On that second day Seth Feider brought it a monster bag of smallmouths, but my 17-11 pushed me into the lead. Even though he’d crushed them, I felt pretty good about my chances because he said he needed clouds to do well and we weren’t supposed to have any the rest of the tournament. I knew that the sun would be better for my grass fish, but other than that the conditions really didn’t affect me much.
Day Three was pretty much a carbon copy of the prior day. I started off with a 3 ½ pounder from the spillway and when I left a few hours later I had somewhere in the range of 13 pounds. As I fished my way down to the grass mats, I passed Brandon Card going the other way, so I expected that I’d have it all to myself.
At about noon, I boated a couple of 3 pounders flipping and then added another one close to that weight. I headed back to the spillway where I culled once more by about half a pound, up to my total of 16-07. Even though it had been sunny, Seth still caught a quality bag, but I actually improved my lead to 2 pounds 10 ounces.
I’ve previously led after Day One of an Elite Series tournament, but other than the All Star event I won a few years ago I’d never led after that. In La Crosse I didn’t have enough of a lead to coast – I had to perform, and my plan was go out and hit the two spots I’d fished on Days Two and Three with the same two baits.
I started on the spillway and immediately it was obvious that it was “off.” I’m not sure if it’s because it was the first “cold” morning or possibly because it was the second day after the front, but all I caught over two hours were two little walleye. I knew that there still had to be some fish there, but they wouldn’t bite.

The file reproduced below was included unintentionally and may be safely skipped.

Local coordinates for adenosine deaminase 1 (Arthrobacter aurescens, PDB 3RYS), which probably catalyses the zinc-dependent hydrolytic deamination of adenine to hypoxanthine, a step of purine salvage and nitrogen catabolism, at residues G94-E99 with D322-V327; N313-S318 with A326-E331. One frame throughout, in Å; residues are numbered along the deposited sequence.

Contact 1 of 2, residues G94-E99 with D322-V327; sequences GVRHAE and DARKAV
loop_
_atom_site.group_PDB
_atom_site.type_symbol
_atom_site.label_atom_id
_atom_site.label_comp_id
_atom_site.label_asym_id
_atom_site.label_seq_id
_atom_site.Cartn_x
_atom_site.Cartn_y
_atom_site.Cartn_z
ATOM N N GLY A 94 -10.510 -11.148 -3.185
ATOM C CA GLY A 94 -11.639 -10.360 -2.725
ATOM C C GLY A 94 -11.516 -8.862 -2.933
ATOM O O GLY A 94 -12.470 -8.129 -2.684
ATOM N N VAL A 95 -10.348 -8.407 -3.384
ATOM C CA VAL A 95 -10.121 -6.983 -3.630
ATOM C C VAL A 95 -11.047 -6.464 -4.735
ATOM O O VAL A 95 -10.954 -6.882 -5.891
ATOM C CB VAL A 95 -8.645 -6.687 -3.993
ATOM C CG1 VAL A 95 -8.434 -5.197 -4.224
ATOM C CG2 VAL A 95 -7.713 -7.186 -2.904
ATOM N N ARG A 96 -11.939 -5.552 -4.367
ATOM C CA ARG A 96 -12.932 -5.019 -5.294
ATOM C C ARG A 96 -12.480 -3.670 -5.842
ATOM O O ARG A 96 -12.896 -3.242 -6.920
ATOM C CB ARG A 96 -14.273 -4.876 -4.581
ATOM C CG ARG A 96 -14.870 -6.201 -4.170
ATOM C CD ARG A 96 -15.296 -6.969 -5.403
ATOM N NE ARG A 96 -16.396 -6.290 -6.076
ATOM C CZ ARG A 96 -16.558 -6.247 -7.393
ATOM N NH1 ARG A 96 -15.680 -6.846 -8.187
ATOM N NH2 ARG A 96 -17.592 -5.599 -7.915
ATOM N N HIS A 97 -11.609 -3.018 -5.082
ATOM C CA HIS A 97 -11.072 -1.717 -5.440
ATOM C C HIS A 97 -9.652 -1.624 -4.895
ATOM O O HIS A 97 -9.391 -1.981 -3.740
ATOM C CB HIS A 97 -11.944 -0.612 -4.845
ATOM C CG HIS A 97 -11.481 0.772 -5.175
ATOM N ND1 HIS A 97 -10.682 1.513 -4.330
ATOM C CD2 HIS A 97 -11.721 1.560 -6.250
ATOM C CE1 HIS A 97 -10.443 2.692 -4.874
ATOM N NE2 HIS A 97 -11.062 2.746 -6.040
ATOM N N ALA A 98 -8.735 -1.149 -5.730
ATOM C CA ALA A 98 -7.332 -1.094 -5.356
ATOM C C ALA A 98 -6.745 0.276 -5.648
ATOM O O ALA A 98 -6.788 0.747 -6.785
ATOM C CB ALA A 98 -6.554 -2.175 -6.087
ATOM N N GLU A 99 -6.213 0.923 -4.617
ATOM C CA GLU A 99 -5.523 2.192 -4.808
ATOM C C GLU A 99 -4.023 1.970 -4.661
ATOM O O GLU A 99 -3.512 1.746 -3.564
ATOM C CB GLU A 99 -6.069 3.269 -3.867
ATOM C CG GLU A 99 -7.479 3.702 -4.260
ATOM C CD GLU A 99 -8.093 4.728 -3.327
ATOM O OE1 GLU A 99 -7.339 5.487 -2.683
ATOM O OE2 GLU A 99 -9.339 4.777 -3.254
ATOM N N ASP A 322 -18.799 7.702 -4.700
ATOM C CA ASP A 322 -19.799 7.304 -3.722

I’ll admit it. When I left after a few hours I was a bit rattled. I caught a few non-keepers, but they didn’t help. Then I stopped near the takeoff site. There had been so many 2 to 2 ½ pounders released there that a limit of them would be ok. Gerald Swindle pulled up and told me that he knew how I could catch 9 or 10 pounds of smallmouth. They wouldn’t win me the tournament, but they could get me back on the right track. He pointed me to a particular wall and told me which topwater bait to throw, but even then I still couldn’t get a bite. I moved on to some riprap with current flowing around it and after 5 or 10 minutes finally caught one a little over 2 pounds. James Overstreet told me that he’d never seen someone celebrate so much for a 2 pounder. Then I added a small keeper and things were looking up even though I hoped that I wouldn’t have to weigh either of them. I hit several other places, including my frog spot from practice, but none of them paid off.
At about 10:30 I got to my flipping water. It was earlier than I’d wanted to arrive, but I was getting desperate. Pretty quickly I landed a 2 pounder for keeper number three. Then I had another good bite but I jerked too quickly and missed him. Keeper number four was another one that was barely legal. I had a few more bites but they wouldn’t hold onto the bait and I left with four in the livewell, all small.
At around 12:30 I headed back to the spillway, committed to spending the rest of my time there throwing the swimbait. That was how I got to that point and how I was going to finish it. I started on the right side and quickly caught a 2 ½ pounder, my best fish of the day so far. That confirmed that I’d made the right decision. Then I moved to the left side and culled with a 2 ¼ pounder and a 3 pounder. With no one else fishing the area, I was able to fish one side and then move to the other to let it rest. With the water rising, I was able to move to the far left corner, which had been dry ground on Day One, and that’s where I caught my three best fish.